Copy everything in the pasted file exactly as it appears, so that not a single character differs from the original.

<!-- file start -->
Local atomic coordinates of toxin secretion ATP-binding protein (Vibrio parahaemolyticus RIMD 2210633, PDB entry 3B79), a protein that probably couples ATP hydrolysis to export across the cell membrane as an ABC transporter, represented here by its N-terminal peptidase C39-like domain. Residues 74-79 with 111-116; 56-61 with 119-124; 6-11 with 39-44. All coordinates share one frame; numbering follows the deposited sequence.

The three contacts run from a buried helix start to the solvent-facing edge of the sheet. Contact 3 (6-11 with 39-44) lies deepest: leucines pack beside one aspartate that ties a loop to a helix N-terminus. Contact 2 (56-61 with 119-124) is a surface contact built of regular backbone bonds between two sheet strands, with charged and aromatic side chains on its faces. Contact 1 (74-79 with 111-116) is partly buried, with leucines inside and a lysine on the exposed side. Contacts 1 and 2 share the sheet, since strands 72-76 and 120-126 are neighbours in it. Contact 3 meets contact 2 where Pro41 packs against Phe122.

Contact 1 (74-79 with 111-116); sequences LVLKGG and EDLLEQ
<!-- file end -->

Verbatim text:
Local atomic coordinates of toxin secretion ATP-binding protein (Vibrio parahaemolyticus RIMD 2210633, PDB entry 3B79), a protein that probably couples ATP hydrolysis to export across the cell membrane as an ABC transporter, represented here by its N-terminal peptidase C39-like domain. Residues 74-79 with 111-116; 56-61 with 119-124; 6-11 with 39-44. All coordinates share one frame; numbering follows the deposited sequence.

The three contacts run from a buried helix start to the solvent-facing edge of the sheet. Contact 3 (6-11 with 39-44) lies deepest: leucines pack beside one aspartate that ties a loop to a helix N-terminus. Contact 2 (56-61 with 119-124) is a surface contact built of regular backbone bonds between two sheet strands, with charged and aromatic side chains on its faces. Contact 1 (74-79 with 111-116) is partly buried, with leucines inside and a lysine on the exposed side. Contacts 1 and 2 share the sheet, since strands 72-76 and 120-126 are neighbours in it. Contact 3 meets contact 2 where Pro41 packs against Phe122.

Contact 1 (74-79 with 111-116); sequences LVLKGG and EDLLEQ